Type of Document Dissertation Author Charlton, Angela L URN etd-04132009-102024 Title School Counselors' Perceived Self-Efficacy for Addressing Bullying in the Elementary School Setting Degree PhD Department Counselor Education and Supervision Advisory Committee
Advisor Name Title Brott, Pamelia E. Committee Chair Day-Vines, Norma L. Committee Member Eller, John F. Committee Member Hinson, Kenneth E. Committee Member Keywords
- Bullying Interventions
- Elementary School Counselors
Date of Defense 2009-03-30 Availability unrestricted AbstractBullying is a major issue facing school systems today. It is important to explore the extent to which school counselors feel confident in providing interventions to address bullying. This research study is designed to fill a gap in the current school counseling literature regarding our understanding of school counselors’ self-efficacy to address bullying in elementary schools. The following research questions will guide the study:
1. What is the elementary school counselor’s perceived self-efficacy for providing bullying interventions in an elementary school setting, as measured by the Counselor Self-Efficacy and Bullying Interventions Scale (CSBI)?
2. What is the elementary school counselor’s perceived self-efficacy regarding his or her counseling skills as measured by the Counseling Self-Estimate Inventory (COSE)?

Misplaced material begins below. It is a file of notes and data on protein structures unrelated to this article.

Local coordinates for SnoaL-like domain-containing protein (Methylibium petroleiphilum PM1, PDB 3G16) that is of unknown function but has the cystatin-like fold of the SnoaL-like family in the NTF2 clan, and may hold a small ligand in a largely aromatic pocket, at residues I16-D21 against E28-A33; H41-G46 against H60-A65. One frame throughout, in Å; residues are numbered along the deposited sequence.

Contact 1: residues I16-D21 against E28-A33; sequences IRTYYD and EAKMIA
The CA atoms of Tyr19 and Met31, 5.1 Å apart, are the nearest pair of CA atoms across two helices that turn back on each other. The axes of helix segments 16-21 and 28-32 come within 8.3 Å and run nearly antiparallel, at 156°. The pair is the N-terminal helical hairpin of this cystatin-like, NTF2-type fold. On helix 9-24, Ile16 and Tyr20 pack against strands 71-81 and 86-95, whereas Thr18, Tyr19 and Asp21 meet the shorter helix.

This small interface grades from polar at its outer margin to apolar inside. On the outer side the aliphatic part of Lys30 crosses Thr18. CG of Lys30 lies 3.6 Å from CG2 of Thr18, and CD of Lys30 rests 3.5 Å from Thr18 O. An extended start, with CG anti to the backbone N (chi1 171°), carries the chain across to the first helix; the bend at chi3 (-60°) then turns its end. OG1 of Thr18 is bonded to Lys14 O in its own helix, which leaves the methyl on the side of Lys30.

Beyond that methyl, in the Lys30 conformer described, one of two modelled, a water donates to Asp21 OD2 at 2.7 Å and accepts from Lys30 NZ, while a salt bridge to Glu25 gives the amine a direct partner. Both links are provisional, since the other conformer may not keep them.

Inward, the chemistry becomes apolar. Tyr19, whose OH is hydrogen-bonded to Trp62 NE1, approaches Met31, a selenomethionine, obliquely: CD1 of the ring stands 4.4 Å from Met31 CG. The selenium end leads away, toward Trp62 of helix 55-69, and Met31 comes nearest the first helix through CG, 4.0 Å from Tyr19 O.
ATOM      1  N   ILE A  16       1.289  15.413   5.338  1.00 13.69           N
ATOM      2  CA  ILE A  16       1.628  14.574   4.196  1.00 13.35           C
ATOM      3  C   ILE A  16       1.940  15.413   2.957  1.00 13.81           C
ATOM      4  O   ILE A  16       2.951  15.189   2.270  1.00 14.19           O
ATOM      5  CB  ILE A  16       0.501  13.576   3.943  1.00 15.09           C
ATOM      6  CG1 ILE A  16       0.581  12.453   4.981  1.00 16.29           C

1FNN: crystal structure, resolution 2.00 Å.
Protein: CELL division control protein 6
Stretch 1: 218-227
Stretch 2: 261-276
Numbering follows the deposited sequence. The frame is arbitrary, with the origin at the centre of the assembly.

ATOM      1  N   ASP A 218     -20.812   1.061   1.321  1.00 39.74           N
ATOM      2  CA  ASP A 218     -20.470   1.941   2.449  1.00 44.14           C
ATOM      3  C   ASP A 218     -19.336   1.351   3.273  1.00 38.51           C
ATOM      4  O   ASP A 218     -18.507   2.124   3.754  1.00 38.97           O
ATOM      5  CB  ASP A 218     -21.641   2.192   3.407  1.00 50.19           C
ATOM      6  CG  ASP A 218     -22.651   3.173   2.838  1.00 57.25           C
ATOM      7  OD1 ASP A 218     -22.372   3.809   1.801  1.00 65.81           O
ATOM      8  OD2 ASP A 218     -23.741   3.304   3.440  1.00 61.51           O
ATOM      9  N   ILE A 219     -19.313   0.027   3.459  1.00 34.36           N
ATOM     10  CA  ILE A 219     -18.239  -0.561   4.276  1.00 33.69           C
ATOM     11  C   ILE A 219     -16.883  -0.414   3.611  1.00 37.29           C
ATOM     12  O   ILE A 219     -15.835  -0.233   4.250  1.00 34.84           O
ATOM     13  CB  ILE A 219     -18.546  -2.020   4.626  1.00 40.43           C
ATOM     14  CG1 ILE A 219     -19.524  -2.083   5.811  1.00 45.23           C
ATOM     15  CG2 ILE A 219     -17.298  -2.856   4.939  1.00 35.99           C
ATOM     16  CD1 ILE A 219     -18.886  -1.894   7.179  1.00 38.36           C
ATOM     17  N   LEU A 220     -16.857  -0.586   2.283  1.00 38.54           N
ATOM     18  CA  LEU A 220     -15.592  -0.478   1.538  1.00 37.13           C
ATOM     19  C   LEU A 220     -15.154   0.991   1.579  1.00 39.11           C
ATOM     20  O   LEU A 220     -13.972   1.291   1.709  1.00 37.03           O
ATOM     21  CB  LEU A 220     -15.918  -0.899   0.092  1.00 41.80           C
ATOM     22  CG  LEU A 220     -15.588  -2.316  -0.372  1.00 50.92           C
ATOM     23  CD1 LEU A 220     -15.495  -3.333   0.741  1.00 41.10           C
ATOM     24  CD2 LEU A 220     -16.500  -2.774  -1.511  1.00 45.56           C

3. To what extent are (a) years of experience in the field, (b) years of training, (c) bullying-intervention training in graduate school, and (d) participation in professional development activities and/or in-services predictive of a counselor’s self-efficacy for providing bullying interventions? Responses from 126 elementary school counselors employed at a large suburban school district in the Mid-Atlantic region were used to explore overall counselor self-efficacy and counselor self-efficacy related to bullying interventions. The Counseling Self-Estimate Inventory (COSE; Larson et al., 1992), and Counselor Self-Efficacy and Bullying Interventions Scale(CSBI adapted from King et al., 1999) were the instruments used to answer the research questions. Participants reported a high (M =185) overall self-efficacy as well as a high (M =71.2) self–efficacy for providing bullying interventions. However, only one variable, years of experience, was found to significantly predict efficacy expectations (B = 0.25, p <.01) and outcome values (B = 0.21, p <.05); none of the variables were found to significantly predict outcome expectations (r-squared=0.06, n.s).
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